Aquatic Botany: Stage 2 – The Substrate

December 28, 2007

Alright; really this should be lumped in with Stage 1 – Basic Layout, but I was tired, so I didn’t get around to mentioning this.

Substrate, the soil or gravel or sand at the bottom of the tank that you plant your plants in to, will determine a great amount on how your plants grow, and subsequently affect how the tank itself matures. There are plenty of types of substrate, but some are better than others…

Let’s start with the bad, shall we? The worst of the worst is sadly the most common. It is the gravel. Gravel is made up of rocks, and who knows what these rocks can be. There could be cuprous (that is, containing copper) rocks that can leach out and wreak havoc on your invertebrates (shrimp, lobster, crayfish, etc), or the stones could be limestone (as was my case once) and react with any carbonic acid formed from CO2 diffusion in to the water. There isn’t really any engineering that goes in to your run of the mill Walmart gravel, and they will contain little, if any, usable nutrients for the plants to use. Now, I’m not saying that if you are a beginner in aquariums that you cannot use gravel. There are benefits to using gravel as a beginner. For one, if you are using an undergravel filter then this is actually probably one of the better choices, seeing as deitrus (fish crap) can make its way through the cracks in the gravel and in to the filter. It’s also cheap. Well, there are its positive aspects for you. Cheap and fish crap passes through it.

One step up and we have nothing more than playground sand. Sand rarely contains nutrients as well (though it can) and your average tube/bag of sand you can pick up at a hardware store has the potential of carrying some funky insects/parasites/bacteria/diatoms (not sure about that, if diatoms can lay dormant in sand). However, sand is just as cheap as gravel. Not only that, but sand is much easier to plant in. A tiny plant with tiny roots is more likely to take hold in sand than with 100x larger particulate gravel. Not only that, but sand has much more area. What I mean by this is that the surface area is greater in 1oz of sand than 1oz of gravel. This allows more area for bacteria to dwell in, and this is important for a healthy aquarium. Bacteria are an important part of cycling an aquarium, which is one thing that most eager new fish keepers don’t know/care about and thus incur fish loss. Why do you need to cycle an aquarium?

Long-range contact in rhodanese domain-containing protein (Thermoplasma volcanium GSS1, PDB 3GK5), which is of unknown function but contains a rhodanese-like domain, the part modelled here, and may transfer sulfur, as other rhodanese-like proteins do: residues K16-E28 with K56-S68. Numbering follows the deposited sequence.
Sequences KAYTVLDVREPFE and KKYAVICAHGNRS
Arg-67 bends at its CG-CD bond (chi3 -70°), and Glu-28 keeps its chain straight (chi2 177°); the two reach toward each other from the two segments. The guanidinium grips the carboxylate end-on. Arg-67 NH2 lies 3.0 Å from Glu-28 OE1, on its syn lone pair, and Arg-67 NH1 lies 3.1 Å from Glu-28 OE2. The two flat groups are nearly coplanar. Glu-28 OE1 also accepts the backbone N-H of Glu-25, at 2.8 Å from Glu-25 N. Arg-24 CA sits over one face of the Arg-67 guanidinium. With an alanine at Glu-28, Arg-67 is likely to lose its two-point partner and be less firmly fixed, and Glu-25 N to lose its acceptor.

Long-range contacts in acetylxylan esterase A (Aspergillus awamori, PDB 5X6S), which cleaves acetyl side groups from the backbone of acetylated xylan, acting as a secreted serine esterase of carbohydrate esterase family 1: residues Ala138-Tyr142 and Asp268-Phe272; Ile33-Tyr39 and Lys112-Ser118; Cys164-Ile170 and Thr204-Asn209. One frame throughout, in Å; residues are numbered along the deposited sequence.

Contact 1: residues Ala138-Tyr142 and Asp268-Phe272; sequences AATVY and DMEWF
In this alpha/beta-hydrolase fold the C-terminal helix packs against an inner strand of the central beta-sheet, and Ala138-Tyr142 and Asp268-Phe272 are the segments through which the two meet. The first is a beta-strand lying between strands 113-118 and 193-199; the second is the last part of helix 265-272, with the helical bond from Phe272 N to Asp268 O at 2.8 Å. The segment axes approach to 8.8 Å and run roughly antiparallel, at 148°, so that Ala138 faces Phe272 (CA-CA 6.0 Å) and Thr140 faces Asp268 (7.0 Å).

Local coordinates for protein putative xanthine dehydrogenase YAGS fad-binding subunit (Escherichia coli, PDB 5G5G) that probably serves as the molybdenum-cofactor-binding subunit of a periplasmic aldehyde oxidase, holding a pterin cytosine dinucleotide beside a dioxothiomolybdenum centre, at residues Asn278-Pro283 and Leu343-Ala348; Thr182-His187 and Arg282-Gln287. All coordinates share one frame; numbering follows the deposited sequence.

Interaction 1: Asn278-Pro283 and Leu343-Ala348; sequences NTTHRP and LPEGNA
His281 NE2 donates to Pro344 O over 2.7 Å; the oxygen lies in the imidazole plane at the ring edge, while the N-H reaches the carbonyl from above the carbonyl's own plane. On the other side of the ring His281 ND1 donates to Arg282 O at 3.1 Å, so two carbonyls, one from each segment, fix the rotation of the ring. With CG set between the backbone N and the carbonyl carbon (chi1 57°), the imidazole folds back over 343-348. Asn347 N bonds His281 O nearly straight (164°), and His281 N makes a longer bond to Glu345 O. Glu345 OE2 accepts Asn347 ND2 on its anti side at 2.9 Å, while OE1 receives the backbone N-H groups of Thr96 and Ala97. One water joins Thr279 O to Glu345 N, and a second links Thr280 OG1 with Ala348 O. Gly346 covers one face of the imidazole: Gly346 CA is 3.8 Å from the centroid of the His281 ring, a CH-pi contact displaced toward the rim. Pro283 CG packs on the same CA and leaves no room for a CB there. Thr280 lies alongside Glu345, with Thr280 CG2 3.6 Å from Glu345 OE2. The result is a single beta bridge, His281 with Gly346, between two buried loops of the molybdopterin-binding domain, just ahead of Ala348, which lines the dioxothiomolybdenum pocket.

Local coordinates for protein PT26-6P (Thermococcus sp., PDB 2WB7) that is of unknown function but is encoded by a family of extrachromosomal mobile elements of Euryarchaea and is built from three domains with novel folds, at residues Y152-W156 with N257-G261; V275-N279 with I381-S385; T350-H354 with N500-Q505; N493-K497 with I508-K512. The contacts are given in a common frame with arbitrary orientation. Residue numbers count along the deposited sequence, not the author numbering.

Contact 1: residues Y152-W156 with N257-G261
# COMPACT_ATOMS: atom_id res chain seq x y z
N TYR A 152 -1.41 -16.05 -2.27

• Fish poop has ammonia in it. Ammonia can kill fish.
  • As ammonia builds up, ammonia-digesting bacteria thrive and grow. These turn the ammonia (NH3) in to nitrite (NO2). NitrIte.
  • Nitrite is also not good for fish or other fauna. As ammonia dwindles and nitrites soar, ammonia-digesting bacteria begin to reduce in number, giving way to nitrite-digesting bacteria. These newcomers change nitrIte (NO2) in to safe nitrAte (NO3).
  • After a while, all the hazardous ammonia and nitrite will be gone, leaving only safe, plant-beneficent nitrate. Without letting the aquarium cycle, all the fish would be dead or in pretty bad shape (less a miracle).

So why does this mean sand is better than gravel when it comes to cycling? To put it simply, there is going to be more bacteria in sand than gravel and thus cycling will go much quicker. Also, if you want to see a helpful diagram of the cycle, see here.

Back on topic now…substrates…

Coming up next we have kitty litter. Yup. Kitty litter. I don’t know how or why this works, but apparently kitty litter can be used as a substrate in an aquarium with no ill effects and have some outstanding results with the plants. However, common sense must prevail. Come kitty litter has chemicals in it for various reasons (clumping, antibacterial, odor, etc) and therefore only certain brands and varieties should be used. One such brand I have recently (see above link) heard of is SpecialKitty. Can’t say if these are truly better than ordinary sand with fertilizer tabs or not, but it’s an option.

Before we get to the good good stuff, I will briefly mention Soilmaster Select (SMS). The stuff works like the good stuff, but not quite as well (experiences differ) and is cheaper. It’s made for fields.

Finally, we get to the commercially made, purpose engineered substrates.  A quick look at a retailer’s site shows just a few of the many options. These substrates are sharp looking, relatively easy to plant in, contain good amounts of nutrients right out of the bag, and some even have beneficial bacteria already in contained liquid to boost cycling. A few brands have gained notoriety, and you will often hear of Aquasoil, Flourite, and EcoComplete. I prefer the EcoComplete, though it is a bit more expensive. I just like the black look it has. If I could find the Black Flourite I would go with that, but I highly doubt I will find it. The other problem I run in to is that if I go with Flourite, I would need to strain and rinse it a bit before tanking it; a step that, though not too hard, I prefer to skip. Rinsing is a bit tedious and time consuming, but it does lead to a clearer tank once the water is put in.

Then there’s the entire fertilizer/supplement dosing deal. That’s later…


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